Today for National Groundwater Awareness Week, we would like to discuss agricultural water.  Most agricultural water, from groundwater, is used in the Southern portion of Georgia.  On Sunday of this week, we discussed the different aquifers in Georgia and this is the image we included then.

The different aquifers in Georgia.

Most groundwater in Georgia used for agriculture is drawn from the Floridan aquifer (the blue section in the Southern portion of the state).  This is a limestone aquifer that has a high transmissivity and water is available in large quantities.  In the Piedmont, Blue Ridge, and Valley and Ridge portions of Georgia, agricultural water is typically from surface sources.  To better measure and understand the use of groundwater in Georgia used for agriculture, a statewide metering program was started in 2004 and by 2007 growing season enough meters had been installed to get useful data on amount of water being used for agriculture.

Home wells, unlike agricultural wells, do not need as much water flow (100s of gallons per minute in agricultural wells compared to gallons per minute in home wells).  On Monday we discussed how we draw water from the aquifer.  So, even though the Northern portion of Georgia is Crystalline and Paleozoic rock formations, we can still extract water if the well crosses enough fractures in the rock as shown in the image below.  Home wells unlike agricultural wells are not permitted but approximately 95% of rural homes get their drinking water from groundwater wells. Municipal drinking water in South Georgia cities and counties also typically comes from groundwater.

This image shows how a well could or could not intercept a fracture to get water (Left) or how there could be perched water tables (Right).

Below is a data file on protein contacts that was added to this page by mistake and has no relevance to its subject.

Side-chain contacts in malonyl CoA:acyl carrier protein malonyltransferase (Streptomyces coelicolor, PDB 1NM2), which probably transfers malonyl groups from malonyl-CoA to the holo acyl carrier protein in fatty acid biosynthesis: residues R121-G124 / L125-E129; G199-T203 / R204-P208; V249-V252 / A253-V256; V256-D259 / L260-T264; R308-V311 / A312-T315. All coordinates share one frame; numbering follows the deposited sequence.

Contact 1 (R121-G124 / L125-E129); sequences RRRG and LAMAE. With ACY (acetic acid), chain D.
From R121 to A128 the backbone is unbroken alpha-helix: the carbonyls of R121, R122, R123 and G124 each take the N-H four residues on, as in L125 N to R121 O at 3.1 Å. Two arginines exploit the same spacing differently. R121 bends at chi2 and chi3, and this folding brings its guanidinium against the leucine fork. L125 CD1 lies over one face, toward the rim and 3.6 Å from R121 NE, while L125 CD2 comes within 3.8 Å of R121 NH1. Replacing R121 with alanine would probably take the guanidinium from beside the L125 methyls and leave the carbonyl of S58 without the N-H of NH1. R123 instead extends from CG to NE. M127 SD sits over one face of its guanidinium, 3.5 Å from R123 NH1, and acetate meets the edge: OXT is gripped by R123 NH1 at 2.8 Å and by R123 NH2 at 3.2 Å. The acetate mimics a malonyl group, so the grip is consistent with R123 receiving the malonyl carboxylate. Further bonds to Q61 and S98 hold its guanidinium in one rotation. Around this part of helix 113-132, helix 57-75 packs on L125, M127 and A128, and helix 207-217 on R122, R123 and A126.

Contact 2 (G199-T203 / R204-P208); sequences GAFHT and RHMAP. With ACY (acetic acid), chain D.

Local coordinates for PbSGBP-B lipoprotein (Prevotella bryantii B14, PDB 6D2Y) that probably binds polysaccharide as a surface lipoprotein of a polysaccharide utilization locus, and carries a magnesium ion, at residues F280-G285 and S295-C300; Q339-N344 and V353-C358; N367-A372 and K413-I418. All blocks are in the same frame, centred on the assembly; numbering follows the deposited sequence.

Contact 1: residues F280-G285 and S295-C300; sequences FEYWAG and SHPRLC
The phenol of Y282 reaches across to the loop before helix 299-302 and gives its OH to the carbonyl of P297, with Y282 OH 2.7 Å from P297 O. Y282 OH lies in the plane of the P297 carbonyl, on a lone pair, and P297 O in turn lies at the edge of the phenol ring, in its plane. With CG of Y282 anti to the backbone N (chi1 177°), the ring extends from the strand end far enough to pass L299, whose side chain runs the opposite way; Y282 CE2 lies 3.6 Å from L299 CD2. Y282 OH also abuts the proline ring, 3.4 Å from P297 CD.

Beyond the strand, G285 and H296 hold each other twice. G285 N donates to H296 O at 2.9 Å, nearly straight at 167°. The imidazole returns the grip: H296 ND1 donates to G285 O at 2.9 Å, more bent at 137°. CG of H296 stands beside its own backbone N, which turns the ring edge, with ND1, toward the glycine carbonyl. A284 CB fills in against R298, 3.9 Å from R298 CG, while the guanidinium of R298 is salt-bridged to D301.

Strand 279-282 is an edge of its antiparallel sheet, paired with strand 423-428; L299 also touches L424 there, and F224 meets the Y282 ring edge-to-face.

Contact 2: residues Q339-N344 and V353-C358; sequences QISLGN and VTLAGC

4-H/Youth Yesterday in the posting I mentioned the Edible Aquifer as a fun way to learn about aquifers while also having a dessert.  On Wednesday, Ms. Debra Cox, 4-H in Mitchell County Georgia Extension, showed the Edible Aquifer and how to build the aquifer on her Sweet Science Wednesday session.   We provided the directions yesterday in the post.  Besides the demonstration from Mitchell County, there are also others on the internet.

Family and Consumer Sciences

As mentioned, 95% of rural Georgians get their drinking water from groundwater.  If you expect the water from wells is causing issues as mentioned in the post of Tuesday “Testing your well water!”, a sample can be sent to the UGA Agricultural Environmental Services Lab for analysis.  See your County Extension Agent to get the bottles and instructions for testing your well water.

Today, I wanted to provide a little information on groundwater usage in Georgia.  If you have an agricultural operation and have a pump with a pumping capacity greater than 69 gallons per minute, you will more than likely need an agricultural pumping permit, so contact the EPD Agricultural Pumping Section in Tifton Georgia.  If you have a home well, be aware of any changes in the water and I would suggest you start or continue an annual well water analysis.  And to have a little fun with aquifers, check out the Edible Aquifer YouTube video.

Today we will look at how groundwater is used in Georgia.  We will discuss where we get drinking water, look at the edible aquifer again, and discuss how health issues could be related to drinking water.  If you would like to learn more about water resources and well water, the Water Team blog can be found at #UGAWater, #UGAExtension

Join us tomorrow as we wrap-up National Groundwater Awareness week.